It’s a strange paradox: So many designers whose work speaks so fluently in images flee in terror when called upon to communicate with the written word. After all, designers are nothing if not communicators, and communication is most fully realized when image and word unite.
It’s time to conquer that fear. One look through any recent annual’s credits will confirm that, in this era of shrinking budgets, designers are more frequently called upon to serve double duty—writing everything from taglines to full-blown annual reports. For those who tackle the challenge, it can be highly rewarding, enriching the creative experience and extending the boundaries of expression.
And all it takes is practice. Here a few tried-and-true verbal brainstorming techniques designed to help you find the right words for your next project.
Begin with the words. While it may feel more natural to begin the process by sketching images, starting with the words will help you quickly zero in on the concept—and inspire images in line with the language.
Get to know the territory. Pore over the annuals—they’re rich with examples of excellent writing. Read and absorb the winning entries. Take note of the techniques used by those you admire, and get a feel for how the format you’re working in—ad, brochure, Web site, whatever—sounds and feels.
Find the key(s). Creative briefs abound with keywords that serve as guideposts to the brainstorming process. Identify and compile a list of those words that evoke an emotion, that seem particularly important to the client or that speak to you.
Create a Mind Map. Take every word on your list and free-associate. What other words does that one bring to mind? What images does it inspire? Are there connections between them? It’s also a good idea to get comfortable with a dictionary and thesaurus. Many words have nuances in meaning or unexpected synonyms that can provide fertile ground for ideas.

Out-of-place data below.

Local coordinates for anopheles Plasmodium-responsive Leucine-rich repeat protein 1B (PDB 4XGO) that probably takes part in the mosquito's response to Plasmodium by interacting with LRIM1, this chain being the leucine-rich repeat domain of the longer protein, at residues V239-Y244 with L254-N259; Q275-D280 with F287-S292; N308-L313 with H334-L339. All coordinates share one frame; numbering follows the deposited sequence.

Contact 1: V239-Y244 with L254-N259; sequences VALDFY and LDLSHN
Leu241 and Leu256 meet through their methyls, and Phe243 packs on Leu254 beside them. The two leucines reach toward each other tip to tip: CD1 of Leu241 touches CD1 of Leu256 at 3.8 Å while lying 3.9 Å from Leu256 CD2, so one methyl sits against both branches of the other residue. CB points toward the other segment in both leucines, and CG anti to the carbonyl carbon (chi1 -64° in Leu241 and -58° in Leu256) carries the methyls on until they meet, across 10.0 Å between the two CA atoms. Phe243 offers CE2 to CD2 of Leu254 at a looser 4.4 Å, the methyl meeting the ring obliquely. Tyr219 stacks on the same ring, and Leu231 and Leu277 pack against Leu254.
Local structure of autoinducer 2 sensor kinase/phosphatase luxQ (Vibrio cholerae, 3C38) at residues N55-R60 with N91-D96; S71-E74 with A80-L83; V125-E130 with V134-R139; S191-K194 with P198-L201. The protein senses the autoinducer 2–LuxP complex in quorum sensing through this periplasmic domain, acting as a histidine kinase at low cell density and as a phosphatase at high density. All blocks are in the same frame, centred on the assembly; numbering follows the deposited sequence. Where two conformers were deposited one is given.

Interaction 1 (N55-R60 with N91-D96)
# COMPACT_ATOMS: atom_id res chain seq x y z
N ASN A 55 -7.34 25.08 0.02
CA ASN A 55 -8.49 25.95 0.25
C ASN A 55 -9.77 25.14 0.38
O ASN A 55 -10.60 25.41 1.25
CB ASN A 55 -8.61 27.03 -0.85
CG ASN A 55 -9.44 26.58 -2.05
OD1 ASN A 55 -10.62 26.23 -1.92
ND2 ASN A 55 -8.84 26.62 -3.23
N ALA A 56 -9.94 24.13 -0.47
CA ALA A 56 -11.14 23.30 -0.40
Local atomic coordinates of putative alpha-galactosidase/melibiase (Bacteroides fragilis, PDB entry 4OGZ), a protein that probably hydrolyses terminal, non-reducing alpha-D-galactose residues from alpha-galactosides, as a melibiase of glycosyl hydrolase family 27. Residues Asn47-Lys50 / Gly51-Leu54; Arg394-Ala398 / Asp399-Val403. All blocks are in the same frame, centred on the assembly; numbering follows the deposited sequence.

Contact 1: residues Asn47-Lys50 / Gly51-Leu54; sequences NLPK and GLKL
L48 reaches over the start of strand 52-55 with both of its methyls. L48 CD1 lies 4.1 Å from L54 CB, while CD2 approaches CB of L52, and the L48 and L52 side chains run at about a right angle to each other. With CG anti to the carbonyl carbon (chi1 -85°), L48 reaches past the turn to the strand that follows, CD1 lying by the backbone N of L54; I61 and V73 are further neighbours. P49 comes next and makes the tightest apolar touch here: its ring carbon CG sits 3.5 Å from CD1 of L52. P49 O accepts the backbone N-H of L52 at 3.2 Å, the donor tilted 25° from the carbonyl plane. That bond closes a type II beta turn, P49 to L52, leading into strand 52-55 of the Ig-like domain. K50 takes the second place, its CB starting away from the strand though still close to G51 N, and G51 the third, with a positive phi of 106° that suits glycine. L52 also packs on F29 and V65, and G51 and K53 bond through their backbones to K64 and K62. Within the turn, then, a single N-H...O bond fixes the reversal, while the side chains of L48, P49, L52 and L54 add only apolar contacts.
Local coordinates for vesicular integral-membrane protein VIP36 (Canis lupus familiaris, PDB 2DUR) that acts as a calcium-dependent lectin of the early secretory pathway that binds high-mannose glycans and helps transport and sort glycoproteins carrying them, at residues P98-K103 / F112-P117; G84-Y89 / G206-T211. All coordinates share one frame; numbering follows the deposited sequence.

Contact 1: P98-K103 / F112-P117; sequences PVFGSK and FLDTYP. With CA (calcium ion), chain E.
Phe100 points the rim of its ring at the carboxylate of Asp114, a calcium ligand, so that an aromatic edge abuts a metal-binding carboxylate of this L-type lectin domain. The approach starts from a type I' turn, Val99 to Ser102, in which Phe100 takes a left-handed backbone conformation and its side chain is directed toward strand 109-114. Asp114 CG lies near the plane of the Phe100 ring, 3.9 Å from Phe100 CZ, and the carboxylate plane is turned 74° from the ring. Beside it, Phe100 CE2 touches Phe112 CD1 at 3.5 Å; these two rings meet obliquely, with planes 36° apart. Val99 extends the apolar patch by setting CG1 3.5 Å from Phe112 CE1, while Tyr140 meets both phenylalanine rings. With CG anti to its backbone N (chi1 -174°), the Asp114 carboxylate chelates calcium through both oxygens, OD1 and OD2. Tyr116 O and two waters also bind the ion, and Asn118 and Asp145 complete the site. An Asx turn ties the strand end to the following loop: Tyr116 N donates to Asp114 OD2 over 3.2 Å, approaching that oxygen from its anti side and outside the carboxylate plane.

Get it all out. When it’s time to actually sit down and write, it’s often best to just let yourself go creatively. Allow yourself to write thoughts as they come, without stopping to second-guess or edit. Don’t even use full sentences. It’s surprising what can come from these stream-of-consciousness ramblings.
Organize and edit. This is the hard part—sifting through what your subconscious produced in the previous step and whipping it into shape. For long copy, identify one main point or theme and make every sentence support it, ensuring that every thought logically leads your reader to the next. For short copy like headlines, select your top five and refine. Request feedback from someone you trust, and keep an open mind.
Simplify. Be merciless with your red pen. The fewer words, the better.